Every week we feature a Brain Teaser or a thought-provoking question.

If you have one that you would like to share with fellow engineers please email it to info@engineeringdaily.net.

So, here is this week’s,

A gang of 17 thieves steals a bag of gold coins. In trying to share the coins equally, there are three coins remaining. In the ensuing fight over these three coins, one of the gang members is killed. In the next attempt to equally distribute the coins, there are 10 coins remaining. Again the gang fights, and another member dies. The third attempt is successful.

**What is the smallest number of coins stolen?**

The correct answer will be posted a week following this posting.

Good luck.

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Posted by Ken.Kabaki
on Apr 20th, 2009 and filed under Discussions.
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(x-3)/17 = (x-10)/16 = 122

How can you divide 122 in between 15 remaining thieves

3,930

Tom:

I guess great minds do think alike. I had not seen your answer when I struggled with this problem. I couldn’t find an algebraic solution either and independently came up with the same Excel ‘brute force’ approach with one exception, instead of using an “If” discriminator I just scanned down the three columns until I found the first row with three integers – which, of course, was 3930. The reason that Einstein would not have used that approach is because the operating system of the Babbage mechanical ‘computer’ of the period couldn’t run the Excel software.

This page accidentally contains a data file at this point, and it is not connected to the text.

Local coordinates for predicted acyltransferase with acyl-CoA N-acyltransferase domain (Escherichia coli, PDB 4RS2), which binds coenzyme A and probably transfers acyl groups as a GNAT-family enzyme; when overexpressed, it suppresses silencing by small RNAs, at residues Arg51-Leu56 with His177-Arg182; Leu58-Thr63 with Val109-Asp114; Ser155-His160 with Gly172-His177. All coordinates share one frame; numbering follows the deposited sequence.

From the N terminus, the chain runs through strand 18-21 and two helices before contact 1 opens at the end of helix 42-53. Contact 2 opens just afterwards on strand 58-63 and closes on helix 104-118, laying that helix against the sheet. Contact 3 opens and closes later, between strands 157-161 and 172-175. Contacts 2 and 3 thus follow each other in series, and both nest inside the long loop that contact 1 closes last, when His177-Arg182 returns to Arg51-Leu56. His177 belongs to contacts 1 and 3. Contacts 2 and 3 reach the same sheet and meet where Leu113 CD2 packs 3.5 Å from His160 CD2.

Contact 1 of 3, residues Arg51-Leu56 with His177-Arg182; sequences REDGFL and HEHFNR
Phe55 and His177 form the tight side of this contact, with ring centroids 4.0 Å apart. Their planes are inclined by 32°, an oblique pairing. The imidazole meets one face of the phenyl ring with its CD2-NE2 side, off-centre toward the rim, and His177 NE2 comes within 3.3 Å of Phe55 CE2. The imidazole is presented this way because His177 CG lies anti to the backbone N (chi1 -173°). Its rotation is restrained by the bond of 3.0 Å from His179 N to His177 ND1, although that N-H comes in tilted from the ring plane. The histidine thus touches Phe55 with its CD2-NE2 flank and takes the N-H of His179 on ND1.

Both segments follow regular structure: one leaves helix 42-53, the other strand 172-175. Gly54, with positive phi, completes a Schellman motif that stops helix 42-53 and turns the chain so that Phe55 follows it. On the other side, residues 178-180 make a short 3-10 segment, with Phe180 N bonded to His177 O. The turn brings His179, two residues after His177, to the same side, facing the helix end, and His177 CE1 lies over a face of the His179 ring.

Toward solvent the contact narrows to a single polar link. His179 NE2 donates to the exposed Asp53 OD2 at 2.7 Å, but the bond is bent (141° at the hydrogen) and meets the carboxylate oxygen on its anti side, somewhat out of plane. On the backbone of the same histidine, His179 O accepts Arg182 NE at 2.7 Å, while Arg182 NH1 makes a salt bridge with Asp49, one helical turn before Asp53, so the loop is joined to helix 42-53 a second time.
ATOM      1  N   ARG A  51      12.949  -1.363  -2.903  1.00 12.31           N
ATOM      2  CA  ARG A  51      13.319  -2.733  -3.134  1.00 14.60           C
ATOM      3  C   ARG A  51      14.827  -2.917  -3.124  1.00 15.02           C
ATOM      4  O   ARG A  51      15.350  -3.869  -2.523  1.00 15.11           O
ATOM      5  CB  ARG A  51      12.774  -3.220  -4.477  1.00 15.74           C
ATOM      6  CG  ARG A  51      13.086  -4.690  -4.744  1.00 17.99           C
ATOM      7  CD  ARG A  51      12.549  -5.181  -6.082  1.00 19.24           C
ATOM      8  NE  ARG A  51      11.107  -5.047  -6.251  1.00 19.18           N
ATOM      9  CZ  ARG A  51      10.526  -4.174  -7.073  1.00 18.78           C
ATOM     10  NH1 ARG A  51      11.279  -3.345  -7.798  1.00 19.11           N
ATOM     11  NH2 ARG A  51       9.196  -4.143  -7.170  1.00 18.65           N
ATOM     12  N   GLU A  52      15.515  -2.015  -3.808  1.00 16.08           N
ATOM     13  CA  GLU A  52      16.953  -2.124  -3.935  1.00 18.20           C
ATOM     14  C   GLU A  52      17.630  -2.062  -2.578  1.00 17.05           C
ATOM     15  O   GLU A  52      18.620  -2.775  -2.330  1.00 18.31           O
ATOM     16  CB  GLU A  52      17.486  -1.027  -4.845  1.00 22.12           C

Just FYI, the algebraic solution is obtained with the chinese remainder theorem [thousands of years old, I bet Einstein knew about it :-)]. If you ever had a math course involving modulo (finite field) arithmetic you probably had to solve a very similar problem in your exam.